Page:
A sample reading with the Weather Vane

I was going to meet with a group of people whom I genuinely cared about, but I had some uncertainties about the feelings and attitudes of said people, and the larger context of the situation.

While shuffling, a jumper demanded my attention:  the seven of cups, a valuable opportunity concerning feelings or emotions, the inner aspect of the situation.  Maybe a time to use intuition, and even have a little luck.

1.  My place in the situation:  the Queen of cups; genuinely nurturing and caring emotions.
2.  Positive aspects of the situation:  the four of cups; stable feelings among the group, or reliable, honest vibes under the surface.  I had had doubts about this.
3.  Negative aspects of the situation:  the three of coins.  This made me think of conflict or intrusion from an outside element concerning the physical situation, the literal aspects of the environment.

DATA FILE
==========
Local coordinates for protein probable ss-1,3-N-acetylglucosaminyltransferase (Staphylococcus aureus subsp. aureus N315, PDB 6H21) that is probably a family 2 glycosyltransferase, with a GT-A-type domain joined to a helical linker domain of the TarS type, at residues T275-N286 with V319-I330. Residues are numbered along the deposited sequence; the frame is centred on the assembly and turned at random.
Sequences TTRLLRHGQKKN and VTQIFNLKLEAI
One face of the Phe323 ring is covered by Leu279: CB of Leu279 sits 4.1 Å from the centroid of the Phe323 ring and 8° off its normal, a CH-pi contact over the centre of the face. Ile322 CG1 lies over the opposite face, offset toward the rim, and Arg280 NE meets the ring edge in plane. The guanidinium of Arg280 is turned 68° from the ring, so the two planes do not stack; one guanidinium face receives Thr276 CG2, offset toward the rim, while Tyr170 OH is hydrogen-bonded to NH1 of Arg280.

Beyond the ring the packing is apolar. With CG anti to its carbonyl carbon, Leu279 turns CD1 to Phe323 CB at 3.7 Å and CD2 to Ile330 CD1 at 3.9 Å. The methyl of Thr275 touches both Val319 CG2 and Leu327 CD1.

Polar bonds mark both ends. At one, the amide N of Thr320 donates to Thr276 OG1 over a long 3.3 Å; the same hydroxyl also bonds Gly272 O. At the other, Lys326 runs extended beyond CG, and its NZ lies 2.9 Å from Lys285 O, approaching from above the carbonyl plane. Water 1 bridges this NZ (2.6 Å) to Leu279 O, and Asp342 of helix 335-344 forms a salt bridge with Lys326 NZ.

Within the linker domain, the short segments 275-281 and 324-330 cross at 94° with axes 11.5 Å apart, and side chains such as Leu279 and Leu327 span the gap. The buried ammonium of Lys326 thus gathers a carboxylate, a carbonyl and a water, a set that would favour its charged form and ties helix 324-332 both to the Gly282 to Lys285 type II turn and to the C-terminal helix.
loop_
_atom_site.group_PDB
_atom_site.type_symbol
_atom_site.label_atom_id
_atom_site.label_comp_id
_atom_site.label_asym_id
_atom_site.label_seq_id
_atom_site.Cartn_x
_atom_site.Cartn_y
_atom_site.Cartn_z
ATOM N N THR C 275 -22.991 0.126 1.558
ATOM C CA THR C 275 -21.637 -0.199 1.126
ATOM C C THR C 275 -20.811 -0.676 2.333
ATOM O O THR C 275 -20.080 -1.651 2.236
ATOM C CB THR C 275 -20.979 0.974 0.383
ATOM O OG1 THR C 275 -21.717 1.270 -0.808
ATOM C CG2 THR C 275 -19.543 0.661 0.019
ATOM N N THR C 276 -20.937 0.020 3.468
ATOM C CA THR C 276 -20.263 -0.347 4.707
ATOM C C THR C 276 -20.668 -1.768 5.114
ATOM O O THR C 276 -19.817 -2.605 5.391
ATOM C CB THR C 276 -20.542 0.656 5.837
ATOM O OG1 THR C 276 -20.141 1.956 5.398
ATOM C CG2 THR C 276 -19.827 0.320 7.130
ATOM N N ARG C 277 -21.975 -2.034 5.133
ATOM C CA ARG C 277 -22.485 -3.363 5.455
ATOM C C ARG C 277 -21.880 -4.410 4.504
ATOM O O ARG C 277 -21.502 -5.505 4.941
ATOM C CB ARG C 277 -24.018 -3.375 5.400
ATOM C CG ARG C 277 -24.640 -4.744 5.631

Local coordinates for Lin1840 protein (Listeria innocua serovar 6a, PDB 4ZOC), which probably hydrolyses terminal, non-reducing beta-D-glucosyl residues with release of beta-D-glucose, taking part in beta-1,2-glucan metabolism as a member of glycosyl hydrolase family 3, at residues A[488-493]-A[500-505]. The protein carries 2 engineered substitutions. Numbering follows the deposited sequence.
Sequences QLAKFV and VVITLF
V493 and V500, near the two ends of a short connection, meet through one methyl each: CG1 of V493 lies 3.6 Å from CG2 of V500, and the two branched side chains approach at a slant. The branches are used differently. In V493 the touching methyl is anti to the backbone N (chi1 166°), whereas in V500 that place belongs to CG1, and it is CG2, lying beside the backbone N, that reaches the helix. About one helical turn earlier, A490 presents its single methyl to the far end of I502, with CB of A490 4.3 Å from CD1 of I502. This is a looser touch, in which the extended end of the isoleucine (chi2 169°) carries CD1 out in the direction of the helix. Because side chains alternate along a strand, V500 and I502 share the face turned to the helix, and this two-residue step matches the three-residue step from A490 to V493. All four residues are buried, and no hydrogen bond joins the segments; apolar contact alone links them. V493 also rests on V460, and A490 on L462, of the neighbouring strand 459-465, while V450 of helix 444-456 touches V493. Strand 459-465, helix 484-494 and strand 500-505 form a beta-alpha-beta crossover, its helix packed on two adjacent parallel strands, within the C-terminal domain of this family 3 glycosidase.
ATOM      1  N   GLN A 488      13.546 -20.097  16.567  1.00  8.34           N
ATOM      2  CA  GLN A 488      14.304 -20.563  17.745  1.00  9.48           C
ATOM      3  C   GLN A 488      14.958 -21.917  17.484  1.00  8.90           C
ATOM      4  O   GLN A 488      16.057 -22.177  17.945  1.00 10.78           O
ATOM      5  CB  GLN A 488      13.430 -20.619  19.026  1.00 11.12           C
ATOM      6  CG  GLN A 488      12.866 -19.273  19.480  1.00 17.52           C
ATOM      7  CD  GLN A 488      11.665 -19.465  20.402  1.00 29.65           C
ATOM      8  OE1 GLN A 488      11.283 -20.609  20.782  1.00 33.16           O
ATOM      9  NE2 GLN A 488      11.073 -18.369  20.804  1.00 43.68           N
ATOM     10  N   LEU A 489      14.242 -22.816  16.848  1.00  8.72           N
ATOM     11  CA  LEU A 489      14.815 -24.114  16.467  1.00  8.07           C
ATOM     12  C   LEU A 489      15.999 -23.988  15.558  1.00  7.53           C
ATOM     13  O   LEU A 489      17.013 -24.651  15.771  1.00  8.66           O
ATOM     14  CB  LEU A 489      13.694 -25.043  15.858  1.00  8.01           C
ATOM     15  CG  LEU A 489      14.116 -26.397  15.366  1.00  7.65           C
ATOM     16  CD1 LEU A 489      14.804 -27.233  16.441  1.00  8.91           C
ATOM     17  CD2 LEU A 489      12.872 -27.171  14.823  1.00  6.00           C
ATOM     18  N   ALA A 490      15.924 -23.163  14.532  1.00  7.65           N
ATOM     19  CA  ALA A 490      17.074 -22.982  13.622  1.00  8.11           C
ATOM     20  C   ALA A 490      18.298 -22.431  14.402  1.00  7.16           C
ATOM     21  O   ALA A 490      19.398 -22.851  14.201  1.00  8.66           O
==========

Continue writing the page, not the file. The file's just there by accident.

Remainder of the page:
4.  What am I doing right?  The Lovers.  Aww . . . .
5.  What am I doing wrong?  The Knight of cups.  Was I trying too hard, caring as if it were a mission or assignment rather than trusting my natural feelings?
6.  What should my attitude or response be?  The Tower.  Don’t be afraid to take on the establishment; out with the old, etc.
7.  Where is this headed?  The Page of rods.  Fresh, new creative action, in service of a good cause; “telling it like it is.”

Outsiders from the “establishment” that I had reason not to fully trust did in fact show up, so I used the meeting as an opportunity for a little confrontation and advocacy for the group.  The group responded well to the meeting; ideas came to fruition and action was taken that everyone was happy about; and afterward, surprisingly jovial and genuinely positive feelings were expressed all around.  None of the negative feelings that I had worried about appeared at any time.  Of note, the meeting went beyond just planning; the members were spontaneously eager to implement some of the ideas while the meeting was still going on.  (Rods, not swords.)

Notice the emphasis on cups throughout.